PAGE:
It’s unlikely that Abbott will lose the Republican nomination, but there are no guarantees in the current political climate, political science professor Kirbey Goidel, Ph.D., said.
“I would be surprised if he lost the nomination,” Goidel said. “When we look at the things we know as political scientists in contemporary politics … there’s a lot more surprises than we would expect.”
Abbott is likely most concerned with drawing criticism from his contemporaries, Goidel said.
“Probably the bigger danger for him is simply that [when] you go through an electoral cycle it is nice, if you are the incumbent of the governing party, that you can minimize opposition,” Goidel said. “Because we tend to take it a little more seriously when a Republican is criticising a Republican, rather than a Democrat criticizing a Republican.”
Given the history of Texas voters, Goidel said Abbott holds a strong advantage over other candidates.
“The context works against [O’Rourke], so if I had to bet, I’d take Abbott, but that’s because he is sort of playing with a home field advantage,” Goidel said. “Not only is he the incumbent, but he is running in a year that is probably going to be hard on the Democratic Party.”
Don Huffines (Republican)

One source of such criticism is Huffines, a fellow Republican running on the platform of being, “an actual Republican for governor.” According to his campaign website, Huffines is 100% pro-life and 100% pro-gun. Some of his other top concerns are border security, election integrity and limiting federal oversight into Texans’ medical decisions.

Even with this likelihood, previous trends should not discourage people from voting, Ives said.

“I always advocate for students to continue thinking about how they can organize and mobilize people around their views,” Ives said. “If [they] think they’re good views, that’s what they should do.”

Given some of the recent laws passed in the state, Alfaro said, women especially should consider becoming involved.

“I think it’s really important that young women get involved in the process because, as we see, they’re being affected by these really bad laws.”
Other Candidates:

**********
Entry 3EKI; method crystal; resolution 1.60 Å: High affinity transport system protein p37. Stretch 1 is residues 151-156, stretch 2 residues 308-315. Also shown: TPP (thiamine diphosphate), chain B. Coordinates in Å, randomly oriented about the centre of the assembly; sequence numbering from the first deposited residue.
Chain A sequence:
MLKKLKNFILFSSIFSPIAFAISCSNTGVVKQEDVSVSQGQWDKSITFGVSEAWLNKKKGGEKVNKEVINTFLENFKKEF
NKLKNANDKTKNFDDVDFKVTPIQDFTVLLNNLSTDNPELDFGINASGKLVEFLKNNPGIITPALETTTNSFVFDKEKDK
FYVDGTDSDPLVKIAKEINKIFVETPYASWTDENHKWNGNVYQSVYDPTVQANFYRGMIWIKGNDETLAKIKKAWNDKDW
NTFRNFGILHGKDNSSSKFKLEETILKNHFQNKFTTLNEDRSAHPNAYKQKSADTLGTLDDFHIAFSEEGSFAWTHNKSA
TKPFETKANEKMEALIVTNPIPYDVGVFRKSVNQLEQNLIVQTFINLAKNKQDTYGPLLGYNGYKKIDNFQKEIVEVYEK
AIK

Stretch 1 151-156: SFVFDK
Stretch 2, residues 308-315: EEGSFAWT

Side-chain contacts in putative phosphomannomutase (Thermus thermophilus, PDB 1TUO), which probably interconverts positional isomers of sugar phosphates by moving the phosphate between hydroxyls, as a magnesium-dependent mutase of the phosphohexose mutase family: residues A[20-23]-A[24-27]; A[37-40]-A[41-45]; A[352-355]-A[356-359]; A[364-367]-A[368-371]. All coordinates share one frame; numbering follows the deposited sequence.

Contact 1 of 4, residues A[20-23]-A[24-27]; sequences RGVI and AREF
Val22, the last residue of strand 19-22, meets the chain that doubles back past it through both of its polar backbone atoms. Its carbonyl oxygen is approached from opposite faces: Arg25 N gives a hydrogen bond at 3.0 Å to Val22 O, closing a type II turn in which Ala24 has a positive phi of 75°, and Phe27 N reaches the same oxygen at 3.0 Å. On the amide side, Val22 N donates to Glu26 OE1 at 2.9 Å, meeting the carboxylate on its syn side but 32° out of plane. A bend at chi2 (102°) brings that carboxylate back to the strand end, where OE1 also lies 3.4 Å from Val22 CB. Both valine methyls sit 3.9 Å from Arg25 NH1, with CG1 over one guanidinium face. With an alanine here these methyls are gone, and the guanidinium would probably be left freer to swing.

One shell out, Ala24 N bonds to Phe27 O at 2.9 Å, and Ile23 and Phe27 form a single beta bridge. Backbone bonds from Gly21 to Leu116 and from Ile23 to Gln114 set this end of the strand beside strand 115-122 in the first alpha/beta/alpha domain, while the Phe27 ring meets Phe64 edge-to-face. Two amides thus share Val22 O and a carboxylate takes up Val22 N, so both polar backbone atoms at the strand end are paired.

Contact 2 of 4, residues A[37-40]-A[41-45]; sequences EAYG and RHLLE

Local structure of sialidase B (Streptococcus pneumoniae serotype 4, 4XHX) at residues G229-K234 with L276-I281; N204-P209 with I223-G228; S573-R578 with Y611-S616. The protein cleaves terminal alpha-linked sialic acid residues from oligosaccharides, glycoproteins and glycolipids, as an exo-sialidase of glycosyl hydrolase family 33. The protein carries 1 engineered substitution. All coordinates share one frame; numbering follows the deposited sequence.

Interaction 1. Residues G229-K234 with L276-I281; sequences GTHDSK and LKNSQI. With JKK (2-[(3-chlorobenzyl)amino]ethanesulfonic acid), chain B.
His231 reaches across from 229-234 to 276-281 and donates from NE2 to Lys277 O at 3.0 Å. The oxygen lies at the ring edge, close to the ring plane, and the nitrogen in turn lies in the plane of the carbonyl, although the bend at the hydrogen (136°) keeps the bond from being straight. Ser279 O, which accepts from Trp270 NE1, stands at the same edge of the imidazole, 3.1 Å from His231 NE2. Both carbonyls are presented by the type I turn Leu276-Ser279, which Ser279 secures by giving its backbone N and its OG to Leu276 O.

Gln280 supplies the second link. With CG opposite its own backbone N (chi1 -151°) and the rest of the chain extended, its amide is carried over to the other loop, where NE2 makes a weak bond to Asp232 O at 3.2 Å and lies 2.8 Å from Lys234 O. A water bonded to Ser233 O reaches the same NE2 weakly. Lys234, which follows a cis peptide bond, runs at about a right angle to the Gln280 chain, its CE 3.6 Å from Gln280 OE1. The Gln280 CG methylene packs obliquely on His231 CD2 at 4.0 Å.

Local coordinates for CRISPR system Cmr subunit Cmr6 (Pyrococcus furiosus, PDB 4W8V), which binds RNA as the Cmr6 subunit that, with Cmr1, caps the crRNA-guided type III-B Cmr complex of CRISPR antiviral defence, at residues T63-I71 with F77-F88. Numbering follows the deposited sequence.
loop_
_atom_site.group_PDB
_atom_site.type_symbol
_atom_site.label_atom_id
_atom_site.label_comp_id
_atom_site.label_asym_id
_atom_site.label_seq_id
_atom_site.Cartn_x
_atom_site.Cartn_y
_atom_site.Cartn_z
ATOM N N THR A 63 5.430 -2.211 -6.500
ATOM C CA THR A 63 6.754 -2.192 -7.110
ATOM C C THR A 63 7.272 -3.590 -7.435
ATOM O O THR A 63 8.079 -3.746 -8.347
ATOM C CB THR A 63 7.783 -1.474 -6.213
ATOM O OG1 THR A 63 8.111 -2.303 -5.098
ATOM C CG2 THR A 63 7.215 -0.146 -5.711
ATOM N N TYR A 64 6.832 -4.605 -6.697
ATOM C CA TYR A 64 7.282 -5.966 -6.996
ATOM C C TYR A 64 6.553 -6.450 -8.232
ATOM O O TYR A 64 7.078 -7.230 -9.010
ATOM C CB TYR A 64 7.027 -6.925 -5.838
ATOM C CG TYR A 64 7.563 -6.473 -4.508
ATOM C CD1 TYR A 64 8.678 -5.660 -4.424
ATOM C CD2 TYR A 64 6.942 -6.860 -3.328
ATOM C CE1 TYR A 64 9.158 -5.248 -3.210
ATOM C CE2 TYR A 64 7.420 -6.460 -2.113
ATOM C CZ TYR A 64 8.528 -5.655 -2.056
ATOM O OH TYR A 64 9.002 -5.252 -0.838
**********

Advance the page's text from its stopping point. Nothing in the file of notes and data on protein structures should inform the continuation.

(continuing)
Allen West (Republican)
The former state party chairman, West is running on the platform of rule of law, border security, energy independence and curtailing foreign influence.
Danny Harrison (Republican)
Small business owner from North Texas is running on the platform of a Texas-first government. According to his website, he is not a career politician and wants to protect local businesses and private property.
Paul Belew (Republican)
A Wise County resident with a background in criminal defense who wants to protect Texans from government institutions encroaching on their rights. He also believes the legalization of THC would bring in tax revenue and allow for lower property taxes.
Rick Lynn Perry (Republican)
A Springtown resident with a background in computer engineering who, so far, has gained attention for commonly being confused with former Gov. Rick Perry. Not much is known about his political stance, and some have raised concerns over his candidacy possibly being a plot to trick unknowing voters.
Chad Prather (Republican)
According to his campaign website, he is a “modern day Will Rogers,” and a conservative YouTube commentator who wants to put Texas first. His main focuses are border security, education and removing COVID-19 regulations.
Michael Cooper (Democrat)
A former automotive executive who is concerned with climate change action, improving education and criminal justice reform.
Joy Diaz (Democrat)
A former reporter for radio station KUT Austin who wants to prioritize healthcare and sustainable energy.
Rick Wakeland (Democrat)
A retired U.S. Navy reserve captain, former engineer and licensed attorney running on the platform of being a conservative democrat for Texas.